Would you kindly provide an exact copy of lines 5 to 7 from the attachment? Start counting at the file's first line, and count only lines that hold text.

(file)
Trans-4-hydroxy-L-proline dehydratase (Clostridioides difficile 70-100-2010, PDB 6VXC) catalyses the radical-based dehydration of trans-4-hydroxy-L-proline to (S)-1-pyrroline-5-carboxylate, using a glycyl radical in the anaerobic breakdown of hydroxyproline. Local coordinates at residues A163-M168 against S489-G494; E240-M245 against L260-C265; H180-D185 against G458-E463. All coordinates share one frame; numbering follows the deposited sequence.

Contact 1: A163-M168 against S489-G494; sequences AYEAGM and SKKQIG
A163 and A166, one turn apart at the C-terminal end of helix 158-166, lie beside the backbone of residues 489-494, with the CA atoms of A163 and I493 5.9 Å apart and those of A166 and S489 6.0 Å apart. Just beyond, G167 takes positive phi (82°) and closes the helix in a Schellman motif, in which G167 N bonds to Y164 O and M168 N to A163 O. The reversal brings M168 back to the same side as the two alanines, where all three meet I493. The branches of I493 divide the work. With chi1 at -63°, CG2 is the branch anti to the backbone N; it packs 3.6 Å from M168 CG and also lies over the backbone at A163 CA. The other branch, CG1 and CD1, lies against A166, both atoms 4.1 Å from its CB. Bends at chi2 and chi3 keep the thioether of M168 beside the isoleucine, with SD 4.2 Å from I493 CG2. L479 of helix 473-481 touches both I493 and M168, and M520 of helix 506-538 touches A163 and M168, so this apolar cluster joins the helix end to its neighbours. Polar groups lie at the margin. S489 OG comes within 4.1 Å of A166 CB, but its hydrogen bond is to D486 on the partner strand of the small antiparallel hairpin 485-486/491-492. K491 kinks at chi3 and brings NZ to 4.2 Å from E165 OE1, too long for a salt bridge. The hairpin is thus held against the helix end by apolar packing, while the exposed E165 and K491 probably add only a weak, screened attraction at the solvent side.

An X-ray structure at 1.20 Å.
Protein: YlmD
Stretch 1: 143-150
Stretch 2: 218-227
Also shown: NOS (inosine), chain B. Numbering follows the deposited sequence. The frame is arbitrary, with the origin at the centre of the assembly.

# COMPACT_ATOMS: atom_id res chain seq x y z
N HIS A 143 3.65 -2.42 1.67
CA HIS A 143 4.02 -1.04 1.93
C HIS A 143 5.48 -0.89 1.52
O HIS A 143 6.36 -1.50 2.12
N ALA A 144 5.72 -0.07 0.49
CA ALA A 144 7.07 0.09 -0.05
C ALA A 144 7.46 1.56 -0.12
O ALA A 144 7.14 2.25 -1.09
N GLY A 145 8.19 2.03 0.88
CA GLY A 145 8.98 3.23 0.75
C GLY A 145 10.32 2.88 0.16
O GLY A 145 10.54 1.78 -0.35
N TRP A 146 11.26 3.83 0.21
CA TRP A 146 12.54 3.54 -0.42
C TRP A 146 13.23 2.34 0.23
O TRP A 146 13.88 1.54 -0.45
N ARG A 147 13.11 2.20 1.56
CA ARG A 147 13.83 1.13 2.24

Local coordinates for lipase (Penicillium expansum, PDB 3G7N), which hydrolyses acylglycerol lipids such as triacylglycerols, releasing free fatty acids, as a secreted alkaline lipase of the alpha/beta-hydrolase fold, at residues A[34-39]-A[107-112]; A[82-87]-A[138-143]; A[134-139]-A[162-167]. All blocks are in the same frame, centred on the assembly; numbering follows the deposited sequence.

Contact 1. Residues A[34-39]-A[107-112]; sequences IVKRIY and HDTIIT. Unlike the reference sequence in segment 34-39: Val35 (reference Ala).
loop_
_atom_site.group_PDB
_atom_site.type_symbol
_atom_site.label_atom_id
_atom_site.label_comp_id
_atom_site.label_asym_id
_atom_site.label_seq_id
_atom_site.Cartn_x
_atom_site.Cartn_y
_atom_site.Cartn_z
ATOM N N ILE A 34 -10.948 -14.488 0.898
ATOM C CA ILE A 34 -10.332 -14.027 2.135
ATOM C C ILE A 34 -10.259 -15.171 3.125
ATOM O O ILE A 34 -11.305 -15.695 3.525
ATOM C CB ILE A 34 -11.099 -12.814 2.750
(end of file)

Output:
Protein: YlmD
Stretch 1: 143-150
Stretch 2: 218-227